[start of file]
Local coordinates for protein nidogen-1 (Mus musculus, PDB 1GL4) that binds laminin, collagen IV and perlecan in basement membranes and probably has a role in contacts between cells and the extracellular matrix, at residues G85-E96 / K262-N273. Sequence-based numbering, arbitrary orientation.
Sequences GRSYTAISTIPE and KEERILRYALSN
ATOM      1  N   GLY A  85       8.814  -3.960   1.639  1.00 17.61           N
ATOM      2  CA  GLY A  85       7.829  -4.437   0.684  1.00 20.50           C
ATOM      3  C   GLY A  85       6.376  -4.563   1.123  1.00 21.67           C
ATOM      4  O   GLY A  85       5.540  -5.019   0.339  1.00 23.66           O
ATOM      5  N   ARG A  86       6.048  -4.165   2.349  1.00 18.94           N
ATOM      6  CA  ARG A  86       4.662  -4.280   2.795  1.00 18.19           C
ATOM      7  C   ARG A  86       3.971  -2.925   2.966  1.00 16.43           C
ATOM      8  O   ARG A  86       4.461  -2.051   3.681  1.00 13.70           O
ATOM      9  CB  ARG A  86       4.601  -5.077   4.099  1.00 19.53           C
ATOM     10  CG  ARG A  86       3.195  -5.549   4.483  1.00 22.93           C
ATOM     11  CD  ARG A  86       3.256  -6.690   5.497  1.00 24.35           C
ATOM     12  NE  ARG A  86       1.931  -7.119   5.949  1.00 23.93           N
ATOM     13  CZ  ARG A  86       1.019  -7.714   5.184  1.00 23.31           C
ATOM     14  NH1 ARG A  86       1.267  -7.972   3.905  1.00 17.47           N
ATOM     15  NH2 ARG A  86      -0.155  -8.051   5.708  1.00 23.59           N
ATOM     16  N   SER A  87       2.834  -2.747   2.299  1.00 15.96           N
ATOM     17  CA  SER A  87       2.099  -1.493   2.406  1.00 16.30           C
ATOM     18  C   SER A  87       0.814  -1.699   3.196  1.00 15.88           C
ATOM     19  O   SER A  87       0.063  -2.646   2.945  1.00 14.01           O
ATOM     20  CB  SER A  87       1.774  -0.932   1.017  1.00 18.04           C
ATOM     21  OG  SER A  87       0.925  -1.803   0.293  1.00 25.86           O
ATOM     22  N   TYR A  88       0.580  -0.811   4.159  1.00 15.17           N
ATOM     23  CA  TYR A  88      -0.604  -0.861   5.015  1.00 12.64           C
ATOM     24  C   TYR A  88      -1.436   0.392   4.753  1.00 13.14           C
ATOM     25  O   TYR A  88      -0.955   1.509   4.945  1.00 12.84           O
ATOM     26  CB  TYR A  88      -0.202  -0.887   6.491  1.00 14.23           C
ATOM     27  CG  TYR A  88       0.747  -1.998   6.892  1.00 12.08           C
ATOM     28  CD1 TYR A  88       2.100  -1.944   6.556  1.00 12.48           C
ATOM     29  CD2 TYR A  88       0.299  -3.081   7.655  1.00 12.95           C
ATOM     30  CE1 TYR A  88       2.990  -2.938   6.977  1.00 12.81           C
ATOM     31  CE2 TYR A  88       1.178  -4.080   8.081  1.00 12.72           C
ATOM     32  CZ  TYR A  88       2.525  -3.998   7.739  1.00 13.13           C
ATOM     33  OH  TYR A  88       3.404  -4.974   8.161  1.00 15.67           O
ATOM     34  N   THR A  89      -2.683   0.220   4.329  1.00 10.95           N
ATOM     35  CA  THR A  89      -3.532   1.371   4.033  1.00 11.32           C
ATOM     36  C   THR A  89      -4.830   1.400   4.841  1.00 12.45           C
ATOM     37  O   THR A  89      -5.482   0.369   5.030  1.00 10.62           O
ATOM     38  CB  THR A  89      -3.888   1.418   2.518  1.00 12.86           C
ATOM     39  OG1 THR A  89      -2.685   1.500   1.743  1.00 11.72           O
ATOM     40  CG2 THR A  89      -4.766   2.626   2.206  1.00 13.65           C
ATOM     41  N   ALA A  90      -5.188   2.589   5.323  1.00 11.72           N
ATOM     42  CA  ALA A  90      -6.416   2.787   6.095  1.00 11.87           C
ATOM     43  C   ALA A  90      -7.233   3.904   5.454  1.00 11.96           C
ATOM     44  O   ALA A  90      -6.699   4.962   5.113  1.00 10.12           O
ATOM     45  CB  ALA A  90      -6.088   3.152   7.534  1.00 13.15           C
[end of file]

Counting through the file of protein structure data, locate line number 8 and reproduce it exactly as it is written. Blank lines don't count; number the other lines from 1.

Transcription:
ATOM      6  CA  ARG A  86       4.662  -4.280   2.795  1.00 18.19           C